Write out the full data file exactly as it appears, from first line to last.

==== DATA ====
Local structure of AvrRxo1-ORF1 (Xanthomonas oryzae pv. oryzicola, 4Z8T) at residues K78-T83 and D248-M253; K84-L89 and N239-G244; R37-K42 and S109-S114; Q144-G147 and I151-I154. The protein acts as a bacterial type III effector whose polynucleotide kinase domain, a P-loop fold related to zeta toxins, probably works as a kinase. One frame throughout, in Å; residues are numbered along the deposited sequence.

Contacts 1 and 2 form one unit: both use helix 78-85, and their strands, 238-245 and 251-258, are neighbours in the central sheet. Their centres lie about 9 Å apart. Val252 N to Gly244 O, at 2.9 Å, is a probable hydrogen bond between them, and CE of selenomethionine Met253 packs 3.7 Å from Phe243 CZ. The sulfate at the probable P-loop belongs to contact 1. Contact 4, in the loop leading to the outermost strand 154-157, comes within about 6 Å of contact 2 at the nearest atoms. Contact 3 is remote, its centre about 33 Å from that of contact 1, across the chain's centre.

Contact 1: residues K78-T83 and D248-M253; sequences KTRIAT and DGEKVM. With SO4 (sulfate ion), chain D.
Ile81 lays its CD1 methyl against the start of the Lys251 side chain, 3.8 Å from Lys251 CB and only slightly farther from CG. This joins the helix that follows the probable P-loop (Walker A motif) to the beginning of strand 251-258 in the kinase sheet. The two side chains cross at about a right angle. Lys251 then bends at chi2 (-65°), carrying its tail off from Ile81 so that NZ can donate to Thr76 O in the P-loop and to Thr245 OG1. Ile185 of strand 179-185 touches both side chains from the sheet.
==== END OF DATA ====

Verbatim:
Local structure of AvrRxo1-ORF1 (Xanthomonas oryzae pv. oryzicola, 4Z8T) at residues K78-T83 and D248-M253; K84-L89 and N239-G244; R37-K42 and S109-S114; Q144-G147 and I151-I154. The protein acts as a bacterial type III effector whose polynucleotide kinase domain, a P-loop fold related to zeta toxins, probably works as a kinase. One frame throughout, in Å; residues are numbered along the deposited sequence.

Contacts 1 and 2 form one unit: both use helix 78-85, and their strands, 238-245 and 251-258, are neighbours in the central sheet. Their centres lie about 9 Å apart. Val252 N to Gly244 O, at 2.9 Å, is a probable hydrogen bond between them, and CE of selenomethionine Met253 packs 3.7 Å from Phe243 CZ. The sulfate at the probable P-loop belongs to contact 1. Contact 4, in the loop leading to the outermost strand 154-157, comes within about 6 Å of contact 2 at the nearest atoms. Contact 3 is remote, its centre about 33 Å from that of contact 1, across the chain's centre.

Contact 1: residues K78-T83 and D248-M253; sequences KTRIAT and DGEKVM. With SO4 (sulfate ion), chain D.
Ile81 lays its CD1 methyl against the start of the Lys251 side chain, 3.8 Å from Lys251 CB and only slightly farther from CG. This joins the helix that follows the probable P-loop (Walker A motif) to the beginning of strand 251-258 in the kinase sheet. The two side chains cross at about a right angle. Lys251 then bends at chi2 (-65°), carrying its tail off from Ile81 so that NZ can donate to Thr76 O in the P-loop and to Thr245 OG1. Ile185 of strand 179-185 touches both side chains from the sheet.